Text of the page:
There’s a section in the second act of A Quiet Place where everyone I could see in the cinema had their hands clamped over their mouth. It’s a strange thing to be in a room full of people sat in total silence, straining to watch a movie that is desperate in its own absolute quiet. This is A Quiet Place, John Krasinski’s directorial debut, at its very best – tension gnawing through the screen, audience in the palm of its hand, waiting for the inevitable snap.
And snap it does.
In fact, if you are the kind of cinemagoer who does not do well with jump scares, then A Quiet Place may be too much for you. The fear here does build and simmer, but at its peak, Krasinski leans on jump scares a little too hard. However, saying that, you should remember that there’s nothing wrong with good jump scares, and these happen to be great. Actually, you could level that comment at the whole film; it’s hard to believe this is Krasinski’s first film, such is its depth and framing. Following a single family in one location, apart from being an easier budgetary proposition, is a narrative masterstroke here. The farmhouse and surrounding fields frames what is basically the film’s One Bad Night, giving every beat an edge of Hitchcockian goodness. If Hitchcock had decided to direct Pitch Black.
It helps here that the casting of the family is wonderful, and their reaction to the horror surrounding them sells the fear to the audience. It certainly helps that Krasinski cast his real-life wife as his on-screen wife, which, when you’re married to Emily Blunt, is A Very Good Move. It goes without saying that the two adults have an incredibly soft on-screen chemistry, but it’s Blunt’s performance that will stay with you. It’s a typically great turn from her, and her last shot is an instant classic.
The children, too, are perfect. They’re great for a couple of reasons – as a father, you get used to recognising real fear, and it’s often not the showy screaming of many mainstream movies. It’s quieter, a cracked voice and a fearfulness in the eyes, used to great effect here (and very moving as a result). Secondly, Krasinski chose an actual deaf actress – Wonderstruck‘s Millicent Simmonds – as the daughter; aside from the obvious bonus of watching a great performance from a a member of an under-represented screen demographic, the sound design expertly focuses of the types of silence she hears to amp up the tension even more.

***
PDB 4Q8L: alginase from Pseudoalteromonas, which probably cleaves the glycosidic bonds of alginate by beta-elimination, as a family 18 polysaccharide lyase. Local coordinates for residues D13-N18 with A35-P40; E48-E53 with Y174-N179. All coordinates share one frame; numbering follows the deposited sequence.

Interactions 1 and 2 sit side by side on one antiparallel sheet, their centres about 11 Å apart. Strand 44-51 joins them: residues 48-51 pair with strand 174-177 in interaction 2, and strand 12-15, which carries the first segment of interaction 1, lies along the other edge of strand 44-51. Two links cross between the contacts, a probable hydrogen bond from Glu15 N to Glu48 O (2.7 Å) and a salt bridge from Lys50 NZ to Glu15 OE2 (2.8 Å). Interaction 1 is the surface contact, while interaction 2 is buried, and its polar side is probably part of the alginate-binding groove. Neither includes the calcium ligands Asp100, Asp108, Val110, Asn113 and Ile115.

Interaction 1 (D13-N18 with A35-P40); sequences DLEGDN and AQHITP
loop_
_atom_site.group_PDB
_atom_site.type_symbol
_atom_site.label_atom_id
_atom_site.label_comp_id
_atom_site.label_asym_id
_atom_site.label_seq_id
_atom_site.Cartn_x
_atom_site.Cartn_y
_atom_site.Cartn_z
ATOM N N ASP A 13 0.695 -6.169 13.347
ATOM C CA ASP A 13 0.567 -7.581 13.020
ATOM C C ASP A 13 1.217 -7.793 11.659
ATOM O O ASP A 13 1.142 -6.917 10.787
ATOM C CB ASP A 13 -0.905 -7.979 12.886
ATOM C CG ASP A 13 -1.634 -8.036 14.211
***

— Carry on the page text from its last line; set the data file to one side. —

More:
One of the many deft touches of the film is to not over-explain its setup, Within the first ten minutes, you know there are monsters, most people have been killed, and the monsters hunt through noise alone. We never find out what they are, or how they got here, and it’s all the more better for it. And, with one exception, we never meet anyone else – this is a film about a family dealing with its own issues, as well as those lurking outside.
On the directorial side, there are some visual elements that are lingered on a little too much; some initial clues are obvious loaded guns, ready to be used in the third act. Also, the aforementioned twenty minute section in the second act is so tense and effective, the rest of the film has too big a task to match it. Perhaps a more experienced director might have hidden these clues a little better in the background, weighted the tension a little more towards the final act.
However, it’s ultimately not enough to tarnish the overall experience. A Quiet Place is the kind of film you must see in theatres – rich, creative and original, it is a wonderful bottle movie that will drag you through some true horrors before giving you the means to fight back. It’s a revelation from Krasinski as an actor and director, and hopefully heralds the beginning of a long career full of more scares.